Prof Philip Withers

Interview – Philip Withers, Regius Professor of Materials at the University of Manchester

Image credit: Nick Smith

Philip Withers, Regius Professor of Materials at the University of Manchester, discusses his pioneering work in materials research and how a brave new world of collaboration between academia, business and media could help tackle big global challenges facing the planet.

“What I’m interested in is how things break,” says Philip Withers with a pronounced relish for his lifelong interest in “things falling apart”. What this entails for the Regius Professor of Materials at the University of Manchester “is using imaging across many different scales”. This is because a failure will often start on “a very fine level, where wrong atoms in the wrong place can potentially cause a defect that may become larger until, ultimately, you get failure. If you want to understand that progress from a small nucleus to a final catastrophic failure, you need different pairs of glasses, if you like.”

“What we have established here,” says the British scientist, “is a world-class facility to do forensic work, from atomic level to metre-scale, so we can discover why something failed. As you go up the different scales you can identify ways of intervening. You might coat the material to stop the ingress of the environment, or change the chemical constitution of the structure to make it more resistant, or you may reach an understanding of why atoms got to the wrong place.” Talking more specifically about the oil and gas industry, he says: “You may have many hundreds of miles of pipeline, but the failure occurs in just one location. If you can design ways to stop that, people don’t have to repair it.”

Understanding how defects grow is what drives Withers, who at the age of 53 is one of the most highly decorated materials scientists. As well as holding the position of Regius Professor of Materials, he is also director of the BP International Centre for Advanced Materials (BP-ICAM) headquartered on campus at the University of Manchester, and a fellow of both the Royal Society and the Royal Academy of Engineering. In January 2017, he was appointed as the first chief scientist at the Henry Royce Institute, also in Manchester.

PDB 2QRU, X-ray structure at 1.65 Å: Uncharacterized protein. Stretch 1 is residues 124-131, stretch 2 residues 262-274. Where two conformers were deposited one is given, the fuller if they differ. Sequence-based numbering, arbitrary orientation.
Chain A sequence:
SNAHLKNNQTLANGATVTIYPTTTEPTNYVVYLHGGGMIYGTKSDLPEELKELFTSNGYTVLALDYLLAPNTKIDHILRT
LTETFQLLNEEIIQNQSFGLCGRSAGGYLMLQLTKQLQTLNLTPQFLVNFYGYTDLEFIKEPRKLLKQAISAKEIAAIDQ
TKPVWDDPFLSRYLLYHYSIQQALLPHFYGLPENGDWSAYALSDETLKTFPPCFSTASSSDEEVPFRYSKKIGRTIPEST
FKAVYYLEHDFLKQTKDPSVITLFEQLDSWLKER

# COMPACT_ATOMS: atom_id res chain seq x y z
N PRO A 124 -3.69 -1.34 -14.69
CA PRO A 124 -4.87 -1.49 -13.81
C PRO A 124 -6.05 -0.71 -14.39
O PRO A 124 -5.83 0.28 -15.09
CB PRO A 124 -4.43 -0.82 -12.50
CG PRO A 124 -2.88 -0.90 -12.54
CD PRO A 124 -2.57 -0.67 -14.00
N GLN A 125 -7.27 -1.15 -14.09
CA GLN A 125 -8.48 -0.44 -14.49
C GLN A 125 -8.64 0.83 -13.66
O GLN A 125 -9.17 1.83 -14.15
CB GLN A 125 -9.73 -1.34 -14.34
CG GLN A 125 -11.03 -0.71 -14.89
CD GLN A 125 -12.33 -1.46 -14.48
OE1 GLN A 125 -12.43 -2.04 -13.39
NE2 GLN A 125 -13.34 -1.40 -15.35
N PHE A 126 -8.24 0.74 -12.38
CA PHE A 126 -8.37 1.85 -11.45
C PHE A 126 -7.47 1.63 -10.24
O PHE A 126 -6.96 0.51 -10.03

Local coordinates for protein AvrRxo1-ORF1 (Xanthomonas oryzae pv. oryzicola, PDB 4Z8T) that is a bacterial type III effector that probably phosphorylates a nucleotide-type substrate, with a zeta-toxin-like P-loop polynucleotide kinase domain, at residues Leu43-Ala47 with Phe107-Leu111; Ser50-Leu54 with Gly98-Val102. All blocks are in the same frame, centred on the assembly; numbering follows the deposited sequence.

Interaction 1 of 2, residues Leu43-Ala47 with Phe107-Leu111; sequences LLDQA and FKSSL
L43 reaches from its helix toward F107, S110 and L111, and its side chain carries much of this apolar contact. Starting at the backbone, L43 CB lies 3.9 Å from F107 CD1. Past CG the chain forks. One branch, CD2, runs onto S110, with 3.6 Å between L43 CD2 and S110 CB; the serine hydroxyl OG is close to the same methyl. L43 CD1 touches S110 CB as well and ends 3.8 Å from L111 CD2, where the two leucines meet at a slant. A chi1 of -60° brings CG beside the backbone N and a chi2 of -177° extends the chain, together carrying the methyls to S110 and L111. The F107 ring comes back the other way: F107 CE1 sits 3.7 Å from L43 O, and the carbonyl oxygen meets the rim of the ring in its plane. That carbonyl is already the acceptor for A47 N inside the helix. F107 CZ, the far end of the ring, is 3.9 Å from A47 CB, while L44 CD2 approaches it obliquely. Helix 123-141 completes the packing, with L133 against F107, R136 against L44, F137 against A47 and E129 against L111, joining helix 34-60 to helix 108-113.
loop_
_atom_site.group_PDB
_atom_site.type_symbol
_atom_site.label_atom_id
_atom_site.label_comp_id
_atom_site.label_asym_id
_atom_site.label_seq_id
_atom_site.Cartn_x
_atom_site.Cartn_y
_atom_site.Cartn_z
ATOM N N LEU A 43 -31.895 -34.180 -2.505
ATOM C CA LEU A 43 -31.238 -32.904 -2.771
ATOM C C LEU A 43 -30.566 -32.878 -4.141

It’s an intimidating portfolio of honours and appointments that speaks of a man at the height of his career and influence. Yet Withers is down-to-earth with a slightly donnish sense of humour and a passion for communicating science to the wider public, preferring straightforward layman’s terms to scientific jargon.

I ask him what differentiates a ‘Regius’ professorship from the more common or garden variety. “I had to look that up on Wikipedia myself,” says Withers with a laugh. “Basically it is an academic chair awarded by Royal Warrant.” The online encyclopaedia will also have informed the scientist that, because of their comparative rarity, they are “prestigious and highly sought-after”, with laureates entitled to be addressed as ‘Regius’. First established in the 15th century by King James IV of Scotland, with early professorships concentrating the field of medicine, they seem to be one of those arcane things of the past. Yet as recently as 2016, as part of her 90th birthday celebrations, the Queen established 12 more such chairs, including one at Manchester in recognition of the university’s work in materials.